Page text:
When the California Department of Transportation told me a year ago that they were repaving Highway 99 throughout Stanislaus County, I thought they meant all of the highway. Who wouldn’t?
Tim Sanders of Ceres wondered about that.
“It’s just a mess on top of the bridges and overpasses,” he said. “There’s one pothole just south of Taylor Road in the southbound lane that I hit almost every time. But all of them are bad. What’s going on?”
I checked with my new buddies at Caltrans (they seem to change public relations folks as often as most people change the oil in their cars) and found out that Tim is right. When a previous spokesman told me they were repaving all of Highway 99 in the county, he should have said all except for the bridges and overpasses.
If he were still at Caltrans, we could send him a dictionary.
Here’s the scoop:
Chantel Miller, chief of public and legislative affairs and executive services for Caltrans’ District 10 (now there’s a mouthful!) said the recent “resurfacing and restoration project replaced the base pavement with new concrete pavement on 25 miles” on Highway 99 “from the San Joaquin County line to the Merced County line.”
She said the project cost $90.2 million, which was “funded through savings – other projects coming in under budget – in the state highway operation and protection program.” Besides the repaving, crews “installed rumble strips on the inside and outside medians, performed fog sealing, re-striped the roadway and replaced the pavement markers, as well.”
Then she added the kicker: “This particular project scope did not include overpasses and bridges.”
OK, so Caltrans resurfaced the highway from one end of the county to the other, except not really. Surely, if they went to all that trouble, there must be a plan in place to repave those other important areas of the highway, right?
“We are continually looking for funding opportunities for additional projects on the state highway system,” Miller said. “While there are no projects in the works to specifically address the bridges and overpasses, our maintenance crews continue to monitor these locations and make repairs as needed. There is a project scheduled for the summer of 2015, which will dig out and pave all four ramps at six locations including Lander Avenue, Main Street, Fulkerth Road, Monte Vista, Taylor Road and Beckwith Road.”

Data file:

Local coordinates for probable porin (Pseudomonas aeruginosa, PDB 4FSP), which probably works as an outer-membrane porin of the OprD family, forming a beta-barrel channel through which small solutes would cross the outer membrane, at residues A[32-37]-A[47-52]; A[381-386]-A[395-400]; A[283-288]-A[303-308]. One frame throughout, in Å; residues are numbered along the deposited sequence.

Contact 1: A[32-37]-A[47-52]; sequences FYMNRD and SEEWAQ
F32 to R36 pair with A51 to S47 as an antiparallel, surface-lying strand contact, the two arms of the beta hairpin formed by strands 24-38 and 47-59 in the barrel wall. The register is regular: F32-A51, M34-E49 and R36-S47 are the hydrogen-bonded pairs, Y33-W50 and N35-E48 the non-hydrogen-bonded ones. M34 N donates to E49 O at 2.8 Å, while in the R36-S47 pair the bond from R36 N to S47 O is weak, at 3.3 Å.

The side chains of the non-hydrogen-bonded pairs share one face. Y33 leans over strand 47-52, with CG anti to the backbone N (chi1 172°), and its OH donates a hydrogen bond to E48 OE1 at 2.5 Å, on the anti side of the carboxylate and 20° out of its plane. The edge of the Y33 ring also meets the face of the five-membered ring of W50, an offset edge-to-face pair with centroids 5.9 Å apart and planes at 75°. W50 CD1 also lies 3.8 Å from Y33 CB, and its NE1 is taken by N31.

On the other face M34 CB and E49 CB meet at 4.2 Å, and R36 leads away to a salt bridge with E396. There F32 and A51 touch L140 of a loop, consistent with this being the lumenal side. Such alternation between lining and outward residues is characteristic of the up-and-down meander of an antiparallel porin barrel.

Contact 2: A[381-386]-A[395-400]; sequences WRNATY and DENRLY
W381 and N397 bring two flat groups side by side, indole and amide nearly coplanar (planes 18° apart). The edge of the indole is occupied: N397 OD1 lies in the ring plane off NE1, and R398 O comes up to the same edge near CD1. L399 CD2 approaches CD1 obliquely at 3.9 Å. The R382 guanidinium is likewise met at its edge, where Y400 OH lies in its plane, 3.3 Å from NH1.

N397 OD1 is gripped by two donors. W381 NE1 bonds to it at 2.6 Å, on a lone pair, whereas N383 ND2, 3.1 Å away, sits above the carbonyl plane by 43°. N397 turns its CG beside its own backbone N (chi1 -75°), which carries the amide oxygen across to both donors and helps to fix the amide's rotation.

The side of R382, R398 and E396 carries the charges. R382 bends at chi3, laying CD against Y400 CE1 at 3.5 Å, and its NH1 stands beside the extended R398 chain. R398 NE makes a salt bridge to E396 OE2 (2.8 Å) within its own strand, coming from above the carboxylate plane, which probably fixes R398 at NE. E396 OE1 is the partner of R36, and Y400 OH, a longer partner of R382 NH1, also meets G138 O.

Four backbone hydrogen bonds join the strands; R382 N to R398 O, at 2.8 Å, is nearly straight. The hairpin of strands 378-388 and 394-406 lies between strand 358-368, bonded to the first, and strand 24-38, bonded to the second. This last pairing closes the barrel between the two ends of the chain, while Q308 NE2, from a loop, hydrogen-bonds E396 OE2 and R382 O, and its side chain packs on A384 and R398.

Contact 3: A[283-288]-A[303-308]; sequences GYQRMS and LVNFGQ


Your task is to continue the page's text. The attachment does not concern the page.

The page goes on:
So the highway won’t be repaved on those overpasses but the ramps leading to and from them will be.
That won’t help folks like Tim but there is a way to fix the worst spots on those overpasses. Miller said Caltrans crews continually work to maintain the highway, including pothole repairs.
People can report potholes to the public information office at (209) 948-7977, by email to firstname.lastname@example.org or online at www.dot.ca.gov/hq/maint/msrsubmit. Miller said the reports should include the state route number (in this case, Highway 99), the nearest cross street, direction of travel, and your name and contact information.
I hope someone reports the bridge in the northbound lane just south of Modesto’s B Street exit. I’d call it a very roughly paved bridge over troubled waters but in this drought, there’s not much water, troubled or otherwise. I also won’t say it because if I do, someone would write a letter to the editor saying “shame on you” for being too flip.
Instead, I’ll just flip the ball into your court and invite you to send me your questions. What’s on your mind this week?
Send questions to Sue Nowicki at email@example.com, fax to (209) 578-2207 or mail to P.O. Box 5256, Modesto 95352-5256.